Last night, ABC aired the much-hyped final episode of its hit series Lost, which I've followed since the first season in 2004-2005. The finale had some pretty overt religious themes, and though I consider myself a man of science, not a man of faith, I think they worked within the context of the show. Unlike some viewers, I don't have any serious issues with the way Lost wrapped up last night.
However, I am pessimistic about how the series will come to be viewed as a whole. Television series today, much more so than before the days of the Internet and the DVD box set, are judged as a whole. And while there were a lot of great individual episodes of Lost (“The Constant” and “Ab Aeterno” in particular), the series overall seems disjointed to me.
During the early episodes of the show, the writers seemed to be spinning their wheels a lot. There was an early first-season which ends with a character discovering a mysterious hatch buried in the ground. I was pretty excited to see the next episode and discover the contents of said hatch. But the mystery of the hatch was dragged out for more than a dozen episodes, and its contents weren't revealed until the second-season premier. Many plot points followed the same model, being introduced as intriguing mysteries, then left unresolved for many episodes or even seasons. It was kind of frustrating, but I ultimately came to accept it as simply the way Lost was made.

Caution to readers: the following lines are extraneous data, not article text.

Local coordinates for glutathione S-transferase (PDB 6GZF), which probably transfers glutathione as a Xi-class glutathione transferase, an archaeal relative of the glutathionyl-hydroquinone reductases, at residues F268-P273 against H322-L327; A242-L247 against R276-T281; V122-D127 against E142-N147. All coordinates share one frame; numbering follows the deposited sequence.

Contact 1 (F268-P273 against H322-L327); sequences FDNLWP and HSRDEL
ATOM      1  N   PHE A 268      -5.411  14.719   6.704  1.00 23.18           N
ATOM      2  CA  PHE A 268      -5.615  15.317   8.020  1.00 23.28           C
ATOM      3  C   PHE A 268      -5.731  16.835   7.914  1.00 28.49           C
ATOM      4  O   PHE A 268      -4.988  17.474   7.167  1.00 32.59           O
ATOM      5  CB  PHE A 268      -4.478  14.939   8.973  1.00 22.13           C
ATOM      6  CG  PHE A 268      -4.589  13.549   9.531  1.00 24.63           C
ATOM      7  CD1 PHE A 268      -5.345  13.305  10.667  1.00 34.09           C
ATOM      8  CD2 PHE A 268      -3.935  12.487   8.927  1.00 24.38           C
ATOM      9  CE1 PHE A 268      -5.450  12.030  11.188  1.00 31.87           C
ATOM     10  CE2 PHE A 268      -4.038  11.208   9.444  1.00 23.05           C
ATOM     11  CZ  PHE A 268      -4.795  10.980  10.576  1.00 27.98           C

More recently, though, the show began to wind down, and I presume the writers realized they had to actually wrap up the myriad loose ends they'd been creating, because things moved at an appreciably quicker pace during the last season or two. Plot elements were introduced in the last few episodes which, had they been part of the first season, would surely have spanned the better part of an entire season, but which now had to be resolved in only two or three episodes. I appreciated that Lost was finally being more forthcoming in answering the questions it posed, but it didn't really feel like the same show I'd been watching back in 2004 and 2005.
Having watched the show week-by-week over the course of six years, it's hard to say whether that perceived change is due to a real shift in the show itself, or simply a change in the way I've come to view it. With the last season still fresh in my mind, it's difficult to judge it in the same way I do the earlier seasons, with which I'm much more familiar. Now that Lost is a completed work, I'd like to get the whole series on Blu-ray and revisit it in a few years with a fresh perspective. I wonder how it will play out as a whole—will it be a satisfyingly cohesive, or will it be flawed and disjointed?